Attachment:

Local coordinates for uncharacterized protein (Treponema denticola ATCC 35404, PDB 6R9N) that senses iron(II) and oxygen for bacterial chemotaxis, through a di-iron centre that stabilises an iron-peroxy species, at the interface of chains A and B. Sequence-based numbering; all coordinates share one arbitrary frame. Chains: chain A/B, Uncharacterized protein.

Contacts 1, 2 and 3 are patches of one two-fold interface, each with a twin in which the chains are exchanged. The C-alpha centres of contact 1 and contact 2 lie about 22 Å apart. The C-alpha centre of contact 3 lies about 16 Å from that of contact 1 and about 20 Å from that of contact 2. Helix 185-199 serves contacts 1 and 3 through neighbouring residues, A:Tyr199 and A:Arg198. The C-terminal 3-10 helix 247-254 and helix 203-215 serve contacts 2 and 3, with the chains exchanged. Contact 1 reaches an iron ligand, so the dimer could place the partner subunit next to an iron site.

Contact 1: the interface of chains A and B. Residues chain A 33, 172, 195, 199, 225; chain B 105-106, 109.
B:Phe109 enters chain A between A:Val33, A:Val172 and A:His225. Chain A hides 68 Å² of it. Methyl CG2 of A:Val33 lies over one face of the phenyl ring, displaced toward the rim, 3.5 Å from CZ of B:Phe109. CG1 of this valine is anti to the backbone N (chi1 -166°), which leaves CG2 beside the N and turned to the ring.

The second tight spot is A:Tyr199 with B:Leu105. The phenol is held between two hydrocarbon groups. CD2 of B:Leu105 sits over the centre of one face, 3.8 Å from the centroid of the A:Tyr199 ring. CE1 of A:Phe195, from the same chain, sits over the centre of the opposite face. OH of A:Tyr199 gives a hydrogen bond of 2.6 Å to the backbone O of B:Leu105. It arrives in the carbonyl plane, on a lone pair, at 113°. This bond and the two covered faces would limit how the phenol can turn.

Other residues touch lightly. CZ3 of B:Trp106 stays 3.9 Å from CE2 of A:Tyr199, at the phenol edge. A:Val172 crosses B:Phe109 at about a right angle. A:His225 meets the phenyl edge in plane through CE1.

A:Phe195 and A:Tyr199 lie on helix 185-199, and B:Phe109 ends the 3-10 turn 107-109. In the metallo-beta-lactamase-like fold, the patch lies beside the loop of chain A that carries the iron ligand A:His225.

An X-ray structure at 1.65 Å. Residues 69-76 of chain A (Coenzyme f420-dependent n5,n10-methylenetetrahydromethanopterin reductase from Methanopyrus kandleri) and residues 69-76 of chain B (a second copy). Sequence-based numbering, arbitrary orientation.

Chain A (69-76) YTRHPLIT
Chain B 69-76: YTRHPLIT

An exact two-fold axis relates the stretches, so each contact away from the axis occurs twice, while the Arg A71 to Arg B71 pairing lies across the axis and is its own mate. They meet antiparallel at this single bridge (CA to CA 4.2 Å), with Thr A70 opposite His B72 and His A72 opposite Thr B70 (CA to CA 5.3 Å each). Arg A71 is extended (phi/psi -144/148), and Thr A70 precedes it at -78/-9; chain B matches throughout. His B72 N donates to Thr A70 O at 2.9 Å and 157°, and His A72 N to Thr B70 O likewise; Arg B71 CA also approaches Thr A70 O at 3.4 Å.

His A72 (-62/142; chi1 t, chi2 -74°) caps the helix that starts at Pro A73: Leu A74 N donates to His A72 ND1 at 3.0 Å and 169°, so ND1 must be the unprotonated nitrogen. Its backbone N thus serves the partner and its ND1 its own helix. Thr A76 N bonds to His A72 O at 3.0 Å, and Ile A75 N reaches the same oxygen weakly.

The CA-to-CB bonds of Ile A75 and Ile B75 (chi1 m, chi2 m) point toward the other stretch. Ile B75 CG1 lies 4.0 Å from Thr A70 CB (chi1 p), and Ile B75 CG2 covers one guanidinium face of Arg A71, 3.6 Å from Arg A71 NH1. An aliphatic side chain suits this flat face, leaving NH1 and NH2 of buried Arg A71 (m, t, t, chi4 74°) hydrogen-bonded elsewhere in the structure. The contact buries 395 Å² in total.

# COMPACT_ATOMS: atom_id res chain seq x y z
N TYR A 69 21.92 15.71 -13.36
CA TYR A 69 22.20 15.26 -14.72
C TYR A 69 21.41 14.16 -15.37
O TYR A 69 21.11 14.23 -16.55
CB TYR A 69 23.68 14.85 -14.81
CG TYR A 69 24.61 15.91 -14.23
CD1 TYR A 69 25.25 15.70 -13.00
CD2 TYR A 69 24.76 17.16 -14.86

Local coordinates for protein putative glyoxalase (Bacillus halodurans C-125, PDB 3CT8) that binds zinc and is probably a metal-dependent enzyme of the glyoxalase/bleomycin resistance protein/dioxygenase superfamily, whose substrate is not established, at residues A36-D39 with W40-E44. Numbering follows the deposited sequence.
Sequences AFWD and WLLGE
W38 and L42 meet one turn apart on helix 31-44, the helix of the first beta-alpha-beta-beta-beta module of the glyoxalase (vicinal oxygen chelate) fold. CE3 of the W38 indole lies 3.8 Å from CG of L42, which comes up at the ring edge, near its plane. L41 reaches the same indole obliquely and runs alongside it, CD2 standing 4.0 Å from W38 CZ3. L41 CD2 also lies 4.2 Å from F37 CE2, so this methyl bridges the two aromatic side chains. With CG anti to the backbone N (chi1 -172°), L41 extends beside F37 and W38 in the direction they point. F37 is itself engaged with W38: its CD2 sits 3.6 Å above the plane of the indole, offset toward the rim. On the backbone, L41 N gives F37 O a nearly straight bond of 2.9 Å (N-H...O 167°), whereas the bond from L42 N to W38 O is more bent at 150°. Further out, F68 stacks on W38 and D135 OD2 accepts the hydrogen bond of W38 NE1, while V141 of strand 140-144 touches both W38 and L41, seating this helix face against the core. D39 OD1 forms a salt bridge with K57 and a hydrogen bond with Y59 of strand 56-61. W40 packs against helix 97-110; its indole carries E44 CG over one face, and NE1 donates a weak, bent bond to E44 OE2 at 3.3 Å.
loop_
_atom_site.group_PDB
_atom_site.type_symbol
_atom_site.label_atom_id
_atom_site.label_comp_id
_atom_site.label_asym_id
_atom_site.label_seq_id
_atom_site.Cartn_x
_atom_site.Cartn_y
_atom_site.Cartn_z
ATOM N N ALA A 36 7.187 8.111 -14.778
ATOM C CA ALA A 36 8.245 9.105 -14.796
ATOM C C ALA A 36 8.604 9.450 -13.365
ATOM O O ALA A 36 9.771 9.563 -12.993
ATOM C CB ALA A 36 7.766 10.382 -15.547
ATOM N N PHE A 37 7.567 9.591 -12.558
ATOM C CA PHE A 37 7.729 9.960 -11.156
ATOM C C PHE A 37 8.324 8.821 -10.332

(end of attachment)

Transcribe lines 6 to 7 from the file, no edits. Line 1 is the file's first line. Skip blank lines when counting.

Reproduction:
Other residues touch lightly. CZ3 of B:Trp106 stays 3.9 Å from CE2 of A:Tyr199, at the phenol edge. A:Val172 crosses B:Phe109 at about a right angle. A:His225 meets the phenyl edge in plane through CE1.

A:Phe195 and A:Tyr199 lie on helix 185-199, and B:Phe109 ends the 3-10 turn 107-109. In the metallo-beta-lactamase-like fold, the patch lies beside the loop of chain A that carries the iron ligand A:His225.